Working Environment Act
The definition of the term 'undertaking' (or part thereof) is in line with that of the European Court of Justice (ECJ). This means that in order for Norwegian legislation to apply, the unit being transferred must be independent from an economic and organisational point of view. This implies an organised group of people and assets which enable the unit to be involved in economic activities. Moreover, Norwegian law uses the seven indicators as defined by the ECJ to decide whether a transfer of undertaking has occurred. These are:
- whether tangible assets have been transferred,
- the type of business or undertaking concerned,
- the value of intangible assets at the time of the transfer,
- whether the majority of employees are retained,
- whether customers are transferred,
- the similarity between the activities,
- the duration of any interruption in the performance of the activities.
These rules do not apply in cases of the purchase of insolvent enterprises or if a change in stocks or shares equate to a technical change in ownership.
All employees (both those on permanent and fixed-term contracts, including those inactive through sickness or maternity leave) are covered by the legislation. However, the employment relationship must be fixed, and therefore consultants and subcontractors are not covered. The existence of an employment relationship is settled in accordance with §1-8 of the Working Environment Act, which states that a person who performs work in the service of another is an employee and thereby covered by the act. Further criteria are developed through case law and suggest that the person must be in a subordinate position, or otherwise owe a personal obligation to work. In cases where only a section or part of an enterprise will be transferred, those employees who are necessary to keep the transferring business operational will transfer.
Employees are entitled to invoke their 'right of reservation' and object to the transfer, however they must do so in writing within a time limit set by the employer. The time limit cannot be shorter than 14 days after the employer has informed their employees of the transfer. In some cases, if the transfer leads to 'not insignificant' negative changes for the employee, he/she may also choose to stay with the former employer. Invoking this right will, however, imply a risk of being redundant if there are no positions available. If an employee has worked a total of at least 12 months during the two years prior to the transfer, he/she has a preferential right to a new appointment with the transferor should such a position become available within one year of the transfer.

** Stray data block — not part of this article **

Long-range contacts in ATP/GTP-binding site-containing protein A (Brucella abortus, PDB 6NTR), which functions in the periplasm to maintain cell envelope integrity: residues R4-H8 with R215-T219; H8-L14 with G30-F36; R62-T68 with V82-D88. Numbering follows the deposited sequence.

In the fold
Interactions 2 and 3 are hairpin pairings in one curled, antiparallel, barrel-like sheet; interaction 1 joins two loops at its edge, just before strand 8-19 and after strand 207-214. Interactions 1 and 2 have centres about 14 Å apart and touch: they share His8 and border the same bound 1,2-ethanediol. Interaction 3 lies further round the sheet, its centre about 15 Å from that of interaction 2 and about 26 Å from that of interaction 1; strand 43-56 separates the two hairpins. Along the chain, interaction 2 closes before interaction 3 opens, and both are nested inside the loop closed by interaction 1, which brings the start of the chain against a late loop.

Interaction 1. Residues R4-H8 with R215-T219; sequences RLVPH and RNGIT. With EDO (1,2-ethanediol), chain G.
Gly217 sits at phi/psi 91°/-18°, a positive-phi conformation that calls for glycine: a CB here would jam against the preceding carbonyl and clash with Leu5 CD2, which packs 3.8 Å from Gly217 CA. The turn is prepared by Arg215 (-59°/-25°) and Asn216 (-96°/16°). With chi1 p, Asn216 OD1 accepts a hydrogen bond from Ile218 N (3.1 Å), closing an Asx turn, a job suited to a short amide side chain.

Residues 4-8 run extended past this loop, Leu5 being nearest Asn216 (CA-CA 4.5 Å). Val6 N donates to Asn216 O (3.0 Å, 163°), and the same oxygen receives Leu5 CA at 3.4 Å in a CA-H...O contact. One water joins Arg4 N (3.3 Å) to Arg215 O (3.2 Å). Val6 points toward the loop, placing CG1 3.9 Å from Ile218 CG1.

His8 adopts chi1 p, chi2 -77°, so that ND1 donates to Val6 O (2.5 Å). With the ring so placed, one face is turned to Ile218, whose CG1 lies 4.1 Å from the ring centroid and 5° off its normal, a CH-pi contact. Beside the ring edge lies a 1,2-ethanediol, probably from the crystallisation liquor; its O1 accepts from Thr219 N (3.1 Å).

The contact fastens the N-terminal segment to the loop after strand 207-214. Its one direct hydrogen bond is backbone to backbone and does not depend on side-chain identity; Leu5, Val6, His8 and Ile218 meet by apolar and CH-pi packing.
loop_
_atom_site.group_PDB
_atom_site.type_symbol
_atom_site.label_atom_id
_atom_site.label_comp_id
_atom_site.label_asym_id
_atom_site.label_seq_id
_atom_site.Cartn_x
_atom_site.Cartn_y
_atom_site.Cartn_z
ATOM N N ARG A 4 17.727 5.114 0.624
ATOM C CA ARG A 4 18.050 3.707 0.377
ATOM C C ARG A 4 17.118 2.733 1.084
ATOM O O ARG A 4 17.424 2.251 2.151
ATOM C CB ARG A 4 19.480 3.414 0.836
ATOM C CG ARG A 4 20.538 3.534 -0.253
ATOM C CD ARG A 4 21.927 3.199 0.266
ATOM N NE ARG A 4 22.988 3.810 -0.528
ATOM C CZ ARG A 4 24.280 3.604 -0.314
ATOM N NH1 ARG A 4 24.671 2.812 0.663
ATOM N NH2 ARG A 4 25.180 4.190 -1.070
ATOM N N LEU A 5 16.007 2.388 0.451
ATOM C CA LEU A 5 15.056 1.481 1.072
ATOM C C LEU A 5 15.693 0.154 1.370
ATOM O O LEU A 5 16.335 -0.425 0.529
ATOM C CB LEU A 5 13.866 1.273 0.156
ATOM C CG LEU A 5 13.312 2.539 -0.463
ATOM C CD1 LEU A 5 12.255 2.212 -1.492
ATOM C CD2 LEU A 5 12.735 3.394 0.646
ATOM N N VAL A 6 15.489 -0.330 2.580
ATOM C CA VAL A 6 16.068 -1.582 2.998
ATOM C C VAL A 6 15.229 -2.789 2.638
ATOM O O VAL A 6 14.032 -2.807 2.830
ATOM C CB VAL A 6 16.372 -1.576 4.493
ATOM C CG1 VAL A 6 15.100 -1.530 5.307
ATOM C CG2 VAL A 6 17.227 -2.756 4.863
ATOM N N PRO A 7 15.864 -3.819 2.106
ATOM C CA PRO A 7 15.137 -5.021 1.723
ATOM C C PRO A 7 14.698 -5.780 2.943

All rights and obligations involved in the employment agreement between the transferor and transferee must be upheld after the transfer. This includes benefits and pension rights.
Collective agreements are also transferred. If the company wishes to change such rights it must inform the unions no later than three weeks after the transfer. If the collective agreement is not transferred, the employees have the right to retain their individual rights following from the collective agreement until the agreement expires or another collective agreement is concluded.
All other changes to individual employment contracts, including potential dismissal, must not be made in connection with the transfer. If such changes can be proved to be in direct relation to such, the changes and/or dismissal will be considered invalid and the employer will be liable for damages owed as well as renewal of any contracts which were illegally dismissed.
In order to decide whether a transfer is covered by these regulations, European Court of Justice (ECJ) case law will be of great importance. However, it is worth noting that case law to a certain degree gives the employees stronger protection than stated in the EU legislation, as the employee in certain situation may have the right to stay with the former employer.